Cobra Cars: 427 S/C, Mk3,AC 289,Daytona Coupe, 289 (i)

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Cobra Cars

This is one of many illustrated classic car guides I've created for the community. I hope you enjoy it. If you wish to find out more about the Carroll Shelby's classic Cobra sports car art featured in this guide please click here.

Carroll Shelby's idea of mating the brutal power and immense torque of a large capacity American V8 engine with the simple and elegant AC Ace body produced one of the all time great sports cars, the Cobra. This guide details the Cobra's history between 1962 and 1969, from the original 4.2-litre Mk1 model to the awesome 7-litre Semi-Competition Mk3.

Cobra 260 ( Mk1 )

After having been exhibited at the New York show in April and featured in magazine tests by May, the Cobra went into production in July 1962. It featured outboard rear discs, a 260bhp 260-cu in V8 and worm-and-roller steering on its Ace-based leaf-sprung chassis. Minor improvements were constantly being made to the design.

Cobra 289 ( Mk2 )

Following Ford's updating programme, the Cobra switched to the 289-cu in engine from January 1963. Although there was little increase in power the new unit offered much greater flexibility and tuning potential. The chassis remained largely unchanged but March saw the introduction of rack-and-pinion steering and some suspension re-tuning and shortly after, slightly wider wheels were added to the car.

Cobra Daytona Coupe

The Daytona coupes were developed from the leaf-spring 289 chassis with the purpose of competing in European Championship-type racing and especially Le Mans. They used a strengthened chassis and streamlined fastback body designed by Pete Brock. In 1965 the Daytonas took six class wins and the World Championship from Ferrari.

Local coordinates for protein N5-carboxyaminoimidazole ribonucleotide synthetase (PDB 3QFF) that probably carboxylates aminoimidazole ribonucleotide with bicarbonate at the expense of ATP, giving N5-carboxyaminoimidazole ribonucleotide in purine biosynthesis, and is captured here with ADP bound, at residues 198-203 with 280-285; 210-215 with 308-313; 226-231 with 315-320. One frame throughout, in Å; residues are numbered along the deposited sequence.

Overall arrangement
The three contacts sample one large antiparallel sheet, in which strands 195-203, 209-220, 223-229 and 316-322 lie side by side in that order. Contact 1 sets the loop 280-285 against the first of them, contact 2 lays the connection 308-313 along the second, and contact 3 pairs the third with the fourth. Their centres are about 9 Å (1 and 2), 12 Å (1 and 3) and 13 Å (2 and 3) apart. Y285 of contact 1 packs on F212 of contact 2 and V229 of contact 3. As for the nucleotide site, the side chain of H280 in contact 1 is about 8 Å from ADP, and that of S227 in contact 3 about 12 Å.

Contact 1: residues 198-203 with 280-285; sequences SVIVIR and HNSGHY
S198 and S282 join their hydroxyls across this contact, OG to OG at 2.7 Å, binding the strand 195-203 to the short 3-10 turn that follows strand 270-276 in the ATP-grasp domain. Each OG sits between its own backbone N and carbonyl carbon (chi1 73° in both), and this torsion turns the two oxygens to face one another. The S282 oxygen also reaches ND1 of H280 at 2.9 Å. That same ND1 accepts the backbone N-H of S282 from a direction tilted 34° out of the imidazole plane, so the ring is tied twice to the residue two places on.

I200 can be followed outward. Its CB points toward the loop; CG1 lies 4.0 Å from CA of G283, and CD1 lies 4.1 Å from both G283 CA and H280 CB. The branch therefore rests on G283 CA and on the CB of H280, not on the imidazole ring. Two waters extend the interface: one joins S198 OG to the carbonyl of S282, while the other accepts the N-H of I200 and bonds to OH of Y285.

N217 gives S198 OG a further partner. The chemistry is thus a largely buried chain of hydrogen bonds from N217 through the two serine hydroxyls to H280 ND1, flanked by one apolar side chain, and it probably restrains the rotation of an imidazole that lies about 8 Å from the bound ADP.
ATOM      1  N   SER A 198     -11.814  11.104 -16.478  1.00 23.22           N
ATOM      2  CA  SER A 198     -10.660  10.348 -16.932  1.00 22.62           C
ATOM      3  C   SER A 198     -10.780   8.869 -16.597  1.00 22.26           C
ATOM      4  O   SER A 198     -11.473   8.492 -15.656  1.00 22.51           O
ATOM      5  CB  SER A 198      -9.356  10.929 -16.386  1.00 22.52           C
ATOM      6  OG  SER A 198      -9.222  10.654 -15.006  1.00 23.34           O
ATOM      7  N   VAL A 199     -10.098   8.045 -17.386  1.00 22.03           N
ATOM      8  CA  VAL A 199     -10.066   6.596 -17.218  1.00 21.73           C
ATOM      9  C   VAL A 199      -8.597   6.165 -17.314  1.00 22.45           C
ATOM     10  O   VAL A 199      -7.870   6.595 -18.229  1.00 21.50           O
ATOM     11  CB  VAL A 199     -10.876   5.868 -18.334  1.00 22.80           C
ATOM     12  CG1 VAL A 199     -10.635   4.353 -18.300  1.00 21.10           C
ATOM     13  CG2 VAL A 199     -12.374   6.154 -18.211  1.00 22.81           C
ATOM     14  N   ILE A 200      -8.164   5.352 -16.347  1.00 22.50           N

AC 289 ( Mk3 ) coil-sprung

In May 1966, AC combined the new coil-spring chassis with the lighter 289-cu in engine to produce a car specifically for the European market. It was one of the best balanced Cobras of all. Production of the leaf-spring cars had ended in March 1965, after the introduction of the 427. The last 427s were made as late as 1968, but the last Cobra was a European-spec-coil-spring 289 built in February 1968.

Cobra 427 ( Mk 3 )

The production of the 427 was announced in January 1965 with the all-new coil-spring chassis and greatly revised bodywork making it a much larger car. It was slow to sell and in order to reach homologation targets many were sold as Semi-Competition roadsters. Most subsequent 427s actually used the milder-tuned and less expensive Ford 428 V8 engine, which still gave dramatic performance.

Cobra 427 S/C ( Mk3 )

The S/C version of the 427 is the most brutal of all road-going Cobras. All 427s had a much larger radiator nacelle with oil cooler intake below and of-course, increased wheel arch flares. Semi-Competition 427 Cobras came from the run of cars produced for FIA homologation and although street legal look much more racing car.

Thank you for reading my guide and I hope you found it interesting!

 
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